Despite the consensus "slam dunk" nature of the recent Andre Iguodala signing, the Golden State Warriors' decision to pursue and ultimately sign the star swingman did not instantly improve the team on paper.
Bringing in Iguodala cost the Warriors their top three bench players. Brandon Rush was traded to the Utah Jazz in order to clear cap space, while the $12 million in annual salary promised to Iguodala ended the Warriors' chances of retaining Jarrett Jack and Carl Landry.
The club also lost Andris Biedrins, Richard Jefferson and two future first-round picks in the trade with Utah.
The bench was quickly replenished, however, as general manager Bob Myers brought in Marreese Speights to replace Landry, Toney Douglas to replace Jack and Jermaine O'Neal to replace Biedrins.
Thus, it is now safe to call the Iguodala signing a brilliant one.
Just what does Iguodala gives the the Warriors? Put simply, the best starting five in the NBA.
Assuming the Warriors slide Iguodala into the small forward spot and bring Barnes off the bench, the team will roll out a lineup of Stephen Curry, Klay Thompson, Iguodala, David Lee and Andrew Bogut.
Of course, this lineup is not guaranteed (Thompson or Lee could come off the bench instead of Barnes), and even if this is the opening day lineup, the "best" starting five in the league will be determined on the court.
On paper, however, this assertion is verifiable.
Discussing a starting five is different than discussing the best team.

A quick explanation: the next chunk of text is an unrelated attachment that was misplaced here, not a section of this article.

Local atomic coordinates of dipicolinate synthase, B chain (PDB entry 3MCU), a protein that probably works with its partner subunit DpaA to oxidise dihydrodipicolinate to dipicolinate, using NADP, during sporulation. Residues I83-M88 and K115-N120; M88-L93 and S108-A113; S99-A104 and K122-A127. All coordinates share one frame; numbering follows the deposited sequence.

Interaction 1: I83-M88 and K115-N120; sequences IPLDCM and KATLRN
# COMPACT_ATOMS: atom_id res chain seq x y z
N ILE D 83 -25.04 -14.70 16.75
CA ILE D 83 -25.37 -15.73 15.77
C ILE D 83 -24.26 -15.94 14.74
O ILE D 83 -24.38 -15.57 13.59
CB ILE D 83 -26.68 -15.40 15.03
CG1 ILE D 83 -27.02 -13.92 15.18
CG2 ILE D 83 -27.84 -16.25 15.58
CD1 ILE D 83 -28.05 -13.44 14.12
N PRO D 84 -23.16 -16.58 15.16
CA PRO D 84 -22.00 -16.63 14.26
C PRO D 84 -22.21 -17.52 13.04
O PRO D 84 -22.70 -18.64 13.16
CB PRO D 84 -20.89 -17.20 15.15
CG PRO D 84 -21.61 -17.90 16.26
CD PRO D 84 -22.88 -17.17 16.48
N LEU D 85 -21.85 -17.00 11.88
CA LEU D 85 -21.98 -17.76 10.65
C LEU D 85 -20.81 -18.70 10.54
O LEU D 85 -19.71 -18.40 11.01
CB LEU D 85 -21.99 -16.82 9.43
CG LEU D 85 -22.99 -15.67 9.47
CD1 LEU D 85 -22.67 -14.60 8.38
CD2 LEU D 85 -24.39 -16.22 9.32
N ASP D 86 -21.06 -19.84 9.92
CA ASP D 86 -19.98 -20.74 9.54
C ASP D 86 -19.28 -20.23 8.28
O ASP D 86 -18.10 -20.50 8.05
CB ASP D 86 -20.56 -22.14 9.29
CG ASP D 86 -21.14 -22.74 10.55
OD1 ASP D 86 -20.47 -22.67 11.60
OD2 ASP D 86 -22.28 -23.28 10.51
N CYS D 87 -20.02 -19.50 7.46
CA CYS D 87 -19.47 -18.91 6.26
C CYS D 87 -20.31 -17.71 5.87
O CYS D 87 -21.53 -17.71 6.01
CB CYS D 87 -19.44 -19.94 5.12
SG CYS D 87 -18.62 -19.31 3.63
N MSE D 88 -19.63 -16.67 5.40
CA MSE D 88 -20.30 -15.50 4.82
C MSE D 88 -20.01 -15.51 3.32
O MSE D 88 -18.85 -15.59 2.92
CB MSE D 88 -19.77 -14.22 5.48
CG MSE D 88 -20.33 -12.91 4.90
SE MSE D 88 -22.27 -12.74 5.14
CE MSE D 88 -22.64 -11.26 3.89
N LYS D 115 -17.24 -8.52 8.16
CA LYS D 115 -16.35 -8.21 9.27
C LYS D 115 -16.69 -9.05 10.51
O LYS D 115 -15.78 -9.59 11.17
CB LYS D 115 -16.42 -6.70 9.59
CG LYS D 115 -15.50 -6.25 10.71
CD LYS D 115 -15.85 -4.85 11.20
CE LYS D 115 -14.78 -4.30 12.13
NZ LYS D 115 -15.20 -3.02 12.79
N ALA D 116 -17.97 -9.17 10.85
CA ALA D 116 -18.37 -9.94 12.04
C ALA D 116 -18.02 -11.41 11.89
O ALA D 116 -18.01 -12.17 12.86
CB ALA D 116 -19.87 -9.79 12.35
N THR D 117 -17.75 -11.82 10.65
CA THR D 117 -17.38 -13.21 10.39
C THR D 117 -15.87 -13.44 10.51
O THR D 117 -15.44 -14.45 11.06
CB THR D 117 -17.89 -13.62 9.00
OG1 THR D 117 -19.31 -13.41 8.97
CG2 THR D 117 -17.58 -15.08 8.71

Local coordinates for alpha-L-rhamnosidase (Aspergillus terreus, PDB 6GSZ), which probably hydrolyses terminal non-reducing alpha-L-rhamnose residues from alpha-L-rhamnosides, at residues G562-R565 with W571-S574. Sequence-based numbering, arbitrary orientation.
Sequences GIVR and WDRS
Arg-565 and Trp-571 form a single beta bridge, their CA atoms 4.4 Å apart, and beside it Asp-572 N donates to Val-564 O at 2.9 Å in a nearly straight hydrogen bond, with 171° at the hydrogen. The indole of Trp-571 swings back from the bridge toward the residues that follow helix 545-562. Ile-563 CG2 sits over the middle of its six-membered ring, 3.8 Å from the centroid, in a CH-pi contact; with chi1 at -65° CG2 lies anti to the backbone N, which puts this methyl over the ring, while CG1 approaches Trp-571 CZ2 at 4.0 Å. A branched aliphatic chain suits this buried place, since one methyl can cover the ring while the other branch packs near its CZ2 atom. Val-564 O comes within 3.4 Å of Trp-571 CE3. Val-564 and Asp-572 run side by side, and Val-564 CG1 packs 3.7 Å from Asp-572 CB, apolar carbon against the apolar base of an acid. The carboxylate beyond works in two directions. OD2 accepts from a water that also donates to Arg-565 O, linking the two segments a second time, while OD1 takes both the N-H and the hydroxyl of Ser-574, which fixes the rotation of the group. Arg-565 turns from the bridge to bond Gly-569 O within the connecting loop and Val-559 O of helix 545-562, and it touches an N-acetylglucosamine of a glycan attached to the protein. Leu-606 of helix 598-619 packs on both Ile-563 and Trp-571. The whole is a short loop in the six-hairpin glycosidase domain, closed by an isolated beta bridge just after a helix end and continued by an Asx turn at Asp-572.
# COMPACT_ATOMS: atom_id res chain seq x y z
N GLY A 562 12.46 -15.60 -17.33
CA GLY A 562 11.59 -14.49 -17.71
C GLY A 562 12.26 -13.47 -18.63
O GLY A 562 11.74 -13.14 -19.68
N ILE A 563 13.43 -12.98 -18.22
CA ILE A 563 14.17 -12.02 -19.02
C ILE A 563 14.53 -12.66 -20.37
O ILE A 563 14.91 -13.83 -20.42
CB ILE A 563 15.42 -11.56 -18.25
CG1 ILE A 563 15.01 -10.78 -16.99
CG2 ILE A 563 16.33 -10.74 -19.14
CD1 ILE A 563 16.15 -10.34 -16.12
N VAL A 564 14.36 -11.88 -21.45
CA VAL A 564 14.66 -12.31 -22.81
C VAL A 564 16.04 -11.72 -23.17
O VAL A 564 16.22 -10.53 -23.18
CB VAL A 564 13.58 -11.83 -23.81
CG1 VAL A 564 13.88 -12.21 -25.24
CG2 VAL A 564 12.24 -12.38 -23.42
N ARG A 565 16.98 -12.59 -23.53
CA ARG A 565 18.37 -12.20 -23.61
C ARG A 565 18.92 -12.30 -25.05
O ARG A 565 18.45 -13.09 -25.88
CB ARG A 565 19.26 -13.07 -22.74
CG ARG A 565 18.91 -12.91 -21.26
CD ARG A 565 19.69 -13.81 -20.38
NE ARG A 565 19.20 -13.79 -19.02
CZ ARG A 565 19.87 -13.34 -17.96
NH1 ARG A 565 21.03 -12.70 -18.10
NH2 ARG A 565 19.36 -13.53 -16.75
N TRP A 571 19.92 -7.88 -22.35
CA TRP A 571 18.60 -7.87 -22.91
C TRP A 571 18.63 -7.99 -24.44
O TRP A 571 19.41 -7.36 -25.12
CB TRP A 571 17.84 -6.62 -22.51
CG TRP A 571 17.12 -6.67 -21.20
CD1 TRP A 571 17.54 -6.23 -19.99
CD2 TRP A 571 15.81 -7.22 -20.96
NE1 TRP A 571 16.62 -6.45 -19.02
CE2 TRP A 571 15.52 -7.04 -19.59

While the Miami Heat may be the best team in the NBA, the fact that they start Mario Chalmers and Udonis Haslem instantly kills their chances of having the league's best starting five.
Miami won the title despite this, due to LeBron James, Dwyane Wade and its incredibly deep bench.
Golden State, however, has no such flaws in their starting five. The weakest link is either Thompson, Lee or Bogut.
Thompson is arguably the second-best shooter in the NBA (after Curry). He's also a near-elite post-up 2 guard, a strong defender and an above-average shot-creater and rebounder.
Lee is a poor defender, but is also an all-star, the reigning double-double king of the NBA and one of the most consistent players on the planet. If anyone who averages 18.5 points, 11.2 rebounds and 3.5 assists on 52 percent shooting is the weakest link in a lineup, said lineup is special.
Bogut had a disappointing season last year, but still was one of the better centers in the NBA due to his rare ability to block shots, defend bigs, rebound, run the floor, handle, pass and score. When healthy, he's a top-5 center in the league.
I'm stumped. Pick your own weakest link, it really doesn't matter.
Star Power and Leadership
The absence of a weak spot does not automatically make a great starting lineup. Stars win games; above-average players just stop you from losing them.
With Curry and Iguodala, the Warriors have two real game changers.
Curry established himself during the second half of last season and the postseason as a true superstar. He was already the best shooter in the league, but he broke out as one of the league's most unstoppable offensive forces. He's a top-five PG and top-15 player entering the 2013-14 season.
Iguodala is one of the most versatile players on the planet. He can explode through the lane, finish at the rim, create his own shot, create shots for teammates and rebound extremely well. What makes him a true star, however, is his defensive ability.
With his combination of length, strength, quickness, intensity and basketball IQ, Iguodala is one of the top-five wing defenders in the NBA and is a top-five player at his position, whether it be SG or SF.
Iguodala was the best player on the 57-win Denver Nuggets last season. Curry was the leader of the 47-win Warriors. That's a scary amount of success to bring together in one place.
Looking at the individual abilities of a starting five is relevant to the conversation, but the way they fit together on the court is far more important.